From the Dover Express and East Kent News, Friday, 8 January, 1869.


A soldier in the 4th King's Own Royals, named John Brown, was charged by Mr. Edward Young, of the "Skylark," Beach Street with wilful damage.

Mr. Thomas Fox appeared for the complainant.

Mr. Young deposed that at about a quarter to twelve, p.m. on the morning of Wednesday last, the defendant went to his house and called for a glass of ale, which he refused to supply, as he had every reason to believe he was an absentee. Brown was then slightly under the influence of liquor, and he was desired to leave the house, but refused. The complainant then put him out, using no more violence than was necessary. The defendant then assumed a fighting attitude, and when Mr. Young attempted to close the door, he placed his foot there, as to prevent him from doing so. A moment after a plate-glass window was smashed in, and damage done to the extent of 3. The finger-plate was also cracked, which increased the damage to 3 8s.

Jane Young, daughter of the complainant, bore out his statement.

Thomas Prescott, in the employ of the South Eastern Railway Company, saw the prisoner dash his fist through the pane of glass, cutting his hand.

Thomas James Virgo, glazier, in the employ of Mr. Barwick, proved that the glass broke would cost 4 to replace, and that the finger-plate was worth 8s.

The prisoner said that the complainant broke the glass by violently slamming-to the door, but had no witness to bear out his assertion.

The Bench fined Brown 10s, and costs, with the damages, 3 8s., and gave him the alternative of three weeks' imprisonment.


From the Dover Express and East Kent News, Friday 10 November, 1871.


"Skylark," Beach Street, to Richard White. - The applicant asked to be allowed to change the sign from "Skylark" to "The Pier," and permission was granted.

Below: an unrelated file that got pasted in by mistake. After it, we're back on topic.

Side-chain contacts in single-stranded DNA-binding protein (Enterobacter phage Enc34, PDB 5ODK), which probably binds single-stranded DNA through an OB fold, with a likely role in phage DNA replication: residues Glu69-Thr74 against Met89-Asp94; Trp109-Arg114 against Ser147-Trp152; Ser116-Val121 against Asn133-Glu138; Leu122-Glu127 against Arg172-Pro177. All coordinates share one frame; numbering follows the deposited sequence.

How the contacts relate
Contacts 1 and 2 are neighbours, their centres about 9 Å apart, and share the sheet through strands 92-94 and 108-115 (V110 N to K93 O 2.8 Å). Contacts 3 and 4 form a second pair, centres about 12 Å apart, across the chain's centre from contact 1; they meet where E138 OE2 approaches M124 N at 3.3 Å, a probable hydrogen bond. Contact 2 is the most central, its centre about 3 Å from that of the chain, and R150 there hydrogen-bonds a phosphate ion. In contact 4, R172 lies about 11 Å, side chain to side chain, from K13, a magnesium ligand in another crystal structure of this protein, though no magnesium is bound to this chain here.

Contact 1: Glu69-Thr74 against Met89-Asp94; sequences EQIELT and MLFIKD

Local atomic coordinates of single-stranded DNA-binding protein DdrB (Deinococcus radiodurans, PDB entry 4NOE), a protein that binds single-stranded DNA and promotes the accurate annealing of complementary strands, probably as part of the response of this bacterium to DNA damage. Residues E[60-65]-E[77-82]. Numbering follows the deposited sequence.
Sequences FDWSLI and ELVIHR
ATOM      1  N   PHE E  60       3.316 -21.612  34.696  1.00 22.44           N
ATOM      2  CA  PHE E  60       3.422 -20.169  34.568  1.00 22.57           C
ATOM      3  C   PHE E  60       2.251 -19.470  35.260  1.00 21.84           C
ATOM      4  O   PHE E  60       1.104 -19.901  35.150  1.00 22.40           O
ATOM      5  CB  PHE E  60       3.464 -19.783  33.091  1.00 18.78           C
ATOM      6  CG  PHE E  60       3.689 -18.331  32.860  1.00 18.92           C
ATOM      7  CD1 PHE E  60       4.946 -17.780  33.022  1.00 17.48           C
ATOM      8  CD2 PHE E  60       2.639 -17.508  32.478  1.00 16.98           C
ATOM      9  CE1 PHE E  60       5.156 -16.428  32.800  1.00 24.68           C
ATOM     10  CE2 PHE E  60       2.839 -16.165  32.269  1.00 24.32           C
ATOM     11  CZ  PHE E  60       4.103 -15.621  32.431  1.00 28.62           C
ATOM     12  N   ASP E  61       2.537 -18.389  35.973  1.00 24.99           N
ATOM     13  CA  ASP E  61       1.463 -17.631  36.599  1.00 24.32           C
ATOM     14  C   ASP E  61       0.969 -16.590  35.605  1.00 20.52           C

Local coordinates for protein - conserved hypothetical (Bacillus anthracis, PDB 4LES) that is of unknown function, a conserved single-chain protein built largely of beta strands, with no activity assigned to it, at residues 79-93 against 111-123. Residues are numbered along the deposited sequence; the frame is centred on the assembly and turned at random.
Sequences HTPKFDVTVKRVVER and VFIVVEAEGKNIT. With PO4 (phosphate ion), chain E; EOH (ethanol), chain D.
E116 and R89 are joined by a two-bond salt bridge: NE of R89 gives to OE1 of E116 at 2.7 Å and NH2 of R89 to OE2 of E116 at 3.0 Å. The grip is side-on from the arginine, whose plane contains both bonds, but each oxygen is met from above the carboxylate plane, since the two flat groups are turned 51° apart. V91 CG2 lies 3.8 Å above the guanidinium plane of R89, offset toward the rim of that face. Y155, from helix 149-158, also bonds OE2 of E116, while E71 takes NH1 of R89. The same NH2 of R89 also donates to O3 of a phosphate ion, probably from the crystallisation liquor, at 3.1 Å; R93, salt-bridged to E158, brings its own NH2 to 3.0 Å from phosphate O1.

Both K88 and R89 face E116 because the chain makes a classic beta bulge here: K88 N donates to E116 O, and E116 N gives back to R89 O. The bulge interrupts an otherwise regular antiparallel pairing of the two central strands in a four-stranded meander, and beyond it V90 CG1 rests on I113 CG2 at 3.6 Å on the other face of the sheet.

From the Dover Express and East Kent Intelligencer, 23 August, 1872. Price 1d.


Mr. Coleman applied on behalf of the landlord of the “Skylark,” in Beach Street, that his house might remain open till one o'clock in the morning.

The applications were ordered to stand over till the next licensing day.



MUMMERY Charles 1846 Dover Telegraph

GRAVENER Mrs Prudence to March/1846 Dover Telegraph

MUMMERY Charles March/1846+ Dover Telegraph

ALLEN William 1847 and 1869 Bagshaw's Directory 1847

ARCHER Mrs Ann 1855+

CRIMP George Partridge 1857-58 Next pub licensee had (Melville's 1858 KIMP)

SMITH Robert 1858-Mar/67 Dover ExpressPost Office Directory 1862

FLETCHER Henry Mar/1867-Jan/68 Dover Express

Last pub licensee had EVANS Mrs Ann Jan/1868-July/68 Dover Express

YOUNG Edward July/1868-May/1869 Dover Express

ALLEN William May/1869+ Dover Express

WHITE Richard Nov/1871 Next pub licensee had Dover Express Name to "Pier Inn."

SMITH Robert 1871 (age 28 in 1871Census) (3 King's Passage)


Bagshaw's Directory 1847From Bagshaw Directory 1847

Melville's 1858From Melville's Directory 1858

Post Office Directory 1862From the Post Office Directory 1862

Dover TelegraphFrom the Dover Telegraph


If anyone should have any further information, or indeed any pictures or photographs of the above licensed premises, please email:-